Gwendolyn Brooks, 1917-2000

  • Gwendolyn-Brooks-WWP

Woman Category: Academy & Education and Literature & PoetryWoman Tags: African-American Women, Author, Chicago Metro Area Women, Poet, and Pulitzer Prize

  • HerStory

    An award-winning poet who was the first African-American author to receive the Pulitzer Prize.

    When Gwendolyn Elizabeth wrote an assignment in school, her teacher thought it was too good to be true and accused the young learner of stealing the piece of writing. Her parents encouraged her to pursue her talent, and she would be excused from washing the dishes if she was busy writing. Her first poem was published at the age of 13. She later published more than 20 books of poetry and non-fiction, a novel, children’s books, and two autobiographies.
    Her writing reflects on black consciousness – strengthened by attending black writers conference at Fisk University in 1967, with special interest in the everyday life of her urban community.
    She received 50 honorary degrees and made several “firsts”: when she was 33 years old, her second book won the Pulitzer Prize for poetry; She was a poetry consultant to the Library of Congress, the first black woman to hold that position; And a poet laureate of the State of Illinois.
    Since moving to Chicago as an infant, she stayed there for all her life, being influenced by the city and contributing to it. She was passionate about education and committed to making poetry inclusive – visiting schools, reading in hospitals and prisons. To support beginning writers she initiated and self-funded literary contests. She was married and had two children.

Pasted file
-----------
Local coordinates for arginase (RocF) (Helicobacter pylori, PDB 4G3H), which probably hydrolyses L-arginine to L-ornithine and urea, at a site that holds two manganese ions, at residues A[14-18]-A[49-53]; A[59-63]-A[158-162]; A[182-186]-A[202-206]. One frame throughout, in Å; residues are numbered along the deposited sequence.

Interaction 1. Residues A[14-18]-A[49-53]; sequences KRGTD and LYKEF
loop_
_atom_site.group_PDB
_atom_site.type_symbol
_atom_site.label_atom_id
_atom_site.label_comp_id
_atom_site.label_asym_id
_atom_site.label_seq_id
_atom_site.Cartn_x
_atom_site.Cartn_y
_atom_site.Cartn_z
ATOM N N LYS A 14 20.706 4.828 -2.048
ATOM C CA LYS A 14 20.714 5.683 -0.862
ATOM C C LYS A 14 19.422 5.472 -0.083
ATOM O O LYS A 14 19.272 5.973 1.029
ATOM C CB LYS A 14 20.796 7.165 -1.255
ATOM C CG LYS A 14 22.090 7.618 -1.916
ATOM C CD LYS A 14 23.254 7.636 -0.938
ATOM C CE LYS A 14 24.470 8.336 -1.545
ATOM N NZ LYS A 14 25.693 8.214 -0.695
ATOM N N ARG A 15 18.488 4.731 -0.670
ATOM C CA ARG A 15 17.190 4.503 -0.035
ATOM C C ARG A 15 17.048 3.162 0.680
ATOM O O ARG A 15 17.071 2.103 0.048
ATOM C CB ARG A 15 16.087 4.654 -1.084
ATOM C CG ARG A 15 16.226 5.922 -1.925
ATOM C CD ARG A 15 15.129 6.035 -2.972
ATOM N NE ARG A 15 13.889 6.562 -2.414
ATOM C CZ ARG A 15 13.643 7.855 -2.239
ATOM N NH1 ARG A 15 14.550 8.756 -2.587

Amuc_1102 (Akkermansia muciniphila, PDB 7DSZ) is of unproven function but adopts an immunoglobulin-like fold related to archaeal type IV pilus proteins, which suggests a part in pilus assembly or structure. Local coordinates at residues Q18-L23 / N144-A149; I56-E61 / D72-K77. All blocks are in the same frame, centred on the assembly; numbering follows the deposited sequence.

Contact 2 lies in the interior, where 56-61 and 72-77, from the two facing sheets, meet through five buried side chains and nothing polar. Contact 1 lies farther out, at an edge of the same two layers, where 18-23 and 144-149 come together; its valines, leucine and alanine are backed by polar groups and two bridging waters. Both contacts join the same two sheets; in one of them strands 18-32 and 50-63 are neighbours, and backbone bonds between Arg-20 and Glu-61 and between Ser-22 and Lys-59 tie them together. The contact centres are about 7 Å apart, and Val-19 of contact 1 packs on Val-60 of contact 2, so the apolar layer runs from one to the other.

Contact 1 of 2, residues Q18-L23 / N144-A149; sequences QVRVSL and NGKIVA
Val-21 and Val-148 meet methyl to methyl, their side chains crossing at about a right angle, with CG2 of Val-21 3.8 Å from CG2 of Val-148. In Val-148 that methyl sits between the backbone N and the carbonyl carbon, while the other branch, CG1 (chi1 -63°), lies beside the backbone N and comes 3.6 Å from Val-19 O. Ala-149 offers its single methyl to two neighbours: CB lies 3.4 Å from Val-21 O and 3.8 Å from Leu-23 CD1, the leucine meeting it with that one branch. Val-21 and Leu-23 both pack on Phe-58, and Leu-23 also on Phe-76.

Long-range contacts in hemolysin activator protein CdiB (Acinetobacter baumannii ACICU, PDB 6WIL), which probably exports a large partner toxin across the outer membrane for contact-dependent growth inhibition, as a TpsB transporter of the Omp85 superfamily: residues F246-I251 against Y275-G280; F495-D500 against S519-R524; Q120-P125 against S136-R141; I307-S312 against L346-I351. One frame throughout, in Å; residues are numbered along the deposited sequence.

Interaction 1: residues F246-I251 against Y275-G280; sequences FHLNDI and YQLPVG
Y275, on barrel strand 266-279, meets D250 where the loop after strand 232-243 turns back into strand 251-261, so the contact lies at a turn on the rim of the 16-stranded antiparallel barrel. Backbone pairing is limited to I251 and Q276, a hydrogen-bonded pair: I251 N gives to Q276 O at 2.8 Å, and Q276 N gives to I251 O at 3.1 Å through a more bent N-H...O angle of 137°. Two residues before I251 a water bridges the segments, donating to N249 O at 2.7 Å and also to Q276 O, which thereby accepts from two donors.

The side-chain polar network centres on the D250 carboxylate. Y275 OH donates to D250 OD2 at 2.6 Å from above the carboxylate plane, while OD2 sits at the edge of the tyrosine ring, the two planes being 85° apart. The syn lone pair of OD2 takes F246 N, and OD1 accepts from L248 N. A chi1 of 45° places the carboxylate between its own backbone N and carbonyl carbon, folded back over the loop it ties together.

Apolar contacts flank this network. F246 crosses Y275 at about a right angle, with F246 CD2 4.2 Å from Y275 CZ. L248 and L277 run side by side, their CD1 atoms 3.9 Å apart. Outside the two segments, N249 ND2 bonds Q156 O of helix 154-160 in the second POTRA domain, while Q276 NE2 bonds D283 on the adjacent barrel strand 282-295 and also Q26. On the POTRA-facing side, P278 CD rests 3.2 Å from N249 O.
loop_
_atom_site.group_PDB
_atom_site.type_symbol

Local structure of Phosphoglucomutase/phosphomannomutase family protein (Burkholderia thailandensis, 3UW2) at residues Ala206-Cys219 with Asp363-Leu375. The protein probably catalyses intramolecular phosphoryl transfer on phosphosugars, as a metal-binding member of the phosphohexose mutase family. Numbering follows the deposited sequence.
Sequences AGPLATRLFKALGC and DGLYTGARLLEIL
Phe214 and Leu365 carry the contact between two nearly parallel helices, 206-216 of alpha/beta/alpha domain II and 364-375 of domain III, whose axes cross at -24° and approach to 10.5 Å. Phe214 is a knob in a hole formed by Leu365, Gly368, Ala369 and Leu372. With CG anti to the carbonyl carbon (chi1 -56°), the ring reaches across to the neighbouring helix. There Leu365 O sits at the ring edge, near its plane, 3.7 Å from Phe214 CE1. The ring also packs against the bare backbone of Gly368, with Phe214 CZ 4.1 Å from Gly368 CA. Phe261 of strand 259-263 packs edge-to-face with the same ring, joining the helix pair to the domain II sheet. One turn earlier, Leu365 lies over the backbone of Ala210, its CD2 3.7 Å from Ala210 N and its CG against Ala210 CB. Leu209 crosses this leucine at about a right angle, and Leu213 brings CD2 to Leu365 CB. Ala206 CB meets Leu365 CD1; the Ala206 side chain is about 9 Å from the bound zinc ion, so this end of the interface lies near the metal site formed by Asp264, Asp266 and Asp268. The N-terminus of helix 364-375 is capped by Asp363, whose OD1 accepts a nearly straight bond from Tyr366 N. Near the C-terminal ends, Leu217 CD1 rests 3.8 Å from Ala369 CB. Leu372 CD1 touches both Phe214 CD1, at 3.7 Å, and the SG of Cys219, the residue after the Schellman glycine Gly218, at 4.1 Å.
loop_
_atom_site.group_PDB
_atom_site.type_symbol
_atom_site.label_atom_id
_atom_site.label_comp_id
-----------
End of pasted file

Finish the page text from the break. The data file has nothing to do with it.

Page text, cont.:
“The black emphasis must be, not against white, but FOR black”

    “The black emphasis must be, not against white, but FOR black”


    More Interesting Anecdotes:

    • She was a fan of “All My Children” soap opera and didn’t answer the phone if it rang while she was watching it.
    • She ran a young poets workshop in her home, which included members of the Blackstone Rangers street gang.
    • To express her support of black-owned businesses, she moved publishers and later established her own outlet, calling it David, after her father.
  • More About Her Legacy
    Creations By and About Her:

    * Books she wrote
    * Her biography


    * 1946 American Academy of Arts and Letters Award
    * 1950 Pulitzer Award for Poetry
    * 1989 Frost Medal by the Poetry Society of America
    * 1989 National Endowment for the Arts Lifetime Achievement Award
    * 1976 Shelley Memorial Award

  • Watch and Learn More

  • One of Her Landmarks

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  • Gwendolyn Brooks reads her poems aloud

    Reads "The Near-Johannesburg Boy," "The Mother," and "We Real Cool."

    Gwendolyn Elizabeth Brooks (June 7, 1917 – December 3, 2000) was an American poet, author, and teacher. Her work often dealt with the personal celebrations and struggles of ordinary people in her community. She won the Pulitzer Prize for Poetry on May 1, 1950, for Annie Allen making her the first African American to receive the Pulitzer. She also was poetry consultant to the Library of Congress—the first black woman to hold that position—and poet laureate of the State of Illinois. Many of Brooks’s works display a political consciousness, especially those from the 1960s and later, with several of her poems reflecting the civil rights activism of that period.

    From the CD: Our Souls Have Grown Deep Like Rivers

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  • Gwendolyn Elizabeth Brooks Sculpture by Sara S. Miller presented in the National Portrait Gallery. Credit - WWP team.